- While sometimes a camp is favored because close friends are already going there, keep in mind when exploring other options that camp is a great opportunity to broaden horizons, meet new kids who often become lifetime friends and explore new opportunities.
- Once you’ve narrowed down to key camps of interest, it is ideal to visit camps during the summer, while camp is in session. This really enables you and your child to get a feel for the camp. Be sure to call ahead to find out the best times to visit.
There are no set criteria for determining when your child is ready for the overnight camp experience. Your child will probably love overnight camp if he or she has had some successful experiences with being away from home, even for brief periods (such as sleepovers with relatives or friends). As a way to “test the waters,” many overnight camps offer introductory or “short-stay” programs, as well as different attendance options that may be right for your child.
There are numerous day camp and overnight camp programs that serve children with special needs. These range from inclusive programs to self-contained programs within broader camps, to camps specifically for children and teens with special needs. These programs provide the opportunity to socialize with peers while being immersed in an environment filled with Jewish joy and culture.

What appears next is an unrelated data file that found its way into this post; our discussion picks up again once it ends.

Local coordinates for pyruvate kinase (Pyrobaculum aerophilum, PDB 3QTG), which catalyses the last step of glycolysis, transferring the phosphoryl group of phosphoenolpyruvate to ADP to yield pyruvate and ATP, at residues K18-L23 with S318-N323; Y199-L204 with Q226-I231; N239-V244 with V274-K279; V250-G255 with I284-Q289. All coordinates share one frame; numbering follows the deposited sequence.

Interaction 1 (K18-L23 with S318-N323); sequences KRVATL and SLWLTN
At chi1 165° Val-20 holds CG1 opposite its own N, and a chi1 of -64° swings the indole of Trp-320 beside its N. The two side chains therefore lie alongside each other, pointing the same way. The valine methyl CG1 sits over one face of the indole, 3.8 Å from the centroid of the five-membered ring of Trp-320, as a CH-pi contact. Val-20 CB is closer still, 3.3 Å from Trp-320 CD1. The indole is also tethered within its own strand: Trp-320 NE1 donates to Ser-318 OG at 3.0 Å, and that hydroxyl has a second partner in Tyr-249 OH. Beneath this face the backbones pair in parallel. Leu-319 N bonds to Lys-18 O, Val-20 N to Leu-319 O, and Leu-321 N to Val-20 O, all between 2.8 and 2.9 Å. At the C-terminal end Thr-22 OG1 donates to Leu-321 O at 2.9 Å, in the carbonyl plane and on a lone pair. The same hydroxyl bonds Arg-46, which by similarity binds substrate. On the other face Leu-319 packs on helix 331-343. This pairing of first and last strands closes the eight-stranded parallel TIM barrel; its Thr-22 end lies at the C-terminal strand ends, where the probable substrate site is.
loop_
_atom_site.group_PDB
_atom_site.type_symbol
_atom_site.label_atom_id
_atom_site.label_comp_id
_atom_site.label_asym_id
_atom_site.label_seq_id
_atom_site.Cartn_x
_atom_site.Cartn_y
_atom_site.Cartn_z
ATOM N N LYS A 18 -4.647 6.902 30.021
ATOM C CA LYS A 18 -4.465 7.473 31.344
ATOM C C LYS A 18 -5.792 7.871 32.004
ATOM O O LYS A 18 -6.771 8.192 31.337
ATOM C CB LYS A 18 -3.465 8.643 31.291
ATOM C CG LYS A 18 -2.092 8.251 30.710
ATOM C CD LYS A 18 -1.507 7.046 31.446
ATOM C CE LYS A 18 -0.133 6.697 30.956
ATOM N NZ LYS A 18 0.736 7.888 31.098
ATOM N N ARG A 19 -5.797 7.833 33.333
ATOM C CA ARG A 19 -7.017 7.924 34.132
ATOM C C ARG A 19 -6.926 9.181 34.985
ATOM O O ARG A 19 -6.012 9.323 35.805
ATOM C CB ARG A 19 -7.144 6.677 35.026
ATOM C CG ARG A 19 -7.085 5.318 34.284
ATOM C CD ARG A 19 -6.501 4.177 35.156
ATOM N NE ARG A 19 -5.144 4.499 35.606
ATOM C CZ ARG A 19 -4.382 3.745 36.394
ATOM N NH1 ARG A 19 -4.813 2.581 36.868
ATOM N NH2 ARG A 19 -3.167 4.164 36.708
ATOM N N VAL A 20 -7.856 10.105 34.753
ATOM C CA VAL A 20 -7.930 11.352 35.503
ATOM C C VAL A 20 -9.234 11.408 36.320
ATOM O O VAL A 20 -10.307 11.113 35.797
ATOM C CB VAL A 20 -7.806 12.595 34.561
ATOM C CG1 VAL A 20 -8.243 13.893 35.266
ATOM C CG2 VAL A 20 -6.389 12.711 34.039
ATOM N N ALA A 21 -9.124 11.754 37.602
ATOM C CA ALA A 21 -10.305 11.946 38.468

Each camp provides a comprehensive list of items needed for camp well in advance, to enable families to secure the necessary items. Some camps offer camp shirts and camp attire. For specialty camps, there may be the option for the child to bring their own equipment as appropriate (such as sports equipment for sports specialty camp programs). Many camps allow, and welcome, children to bring a favorite musical instrument. Most camps discourage (or often prohibit) cell phones and other electronic equipment, so that campers can focus on enjoying the outdoors and great activities at camp. One key piece of advice is to label everything with your child’s name (with nametags or permanent fabric marker).
In short, “no” – because there are so many choices, you will be able to choose a camp offering the type and level of Jewish programming and philosophy that is comfortable for your child and family. There is a very wide array of Jewish camps, offering many different levels and types of Jewish programming – ranging from those with a more cultural focus to those with higher level of prayer and learning, with many in between. The shared qualities across all Jewish camps is that they are built on Jewish values and have a special feeling of community and “ruach” (spirit) that you just can’t find in other camps. As part of the guidance we provide, we will work with your family to connect you with a camp with the Jewish programming that is right for your child.
The costs differ by camp. The tuition for most Jewish non-profit overnights camps averages between $500-$1000 per week. Generally, the cost per week decreases the longer the time attended. Jewish non-profit camps generally cost less than private camps. Some camps may offer special pricing for new campers and/or sibling discounts, as well as discounts for early enrollment, affiliation with their sponsoring organization, or others discounts. The tuition costs can generally be found on the camps’ websites.
Your child may be eligible for a $1,000 incentive grant if they will be attending Jewish overnight camp for the first time for 19 days or more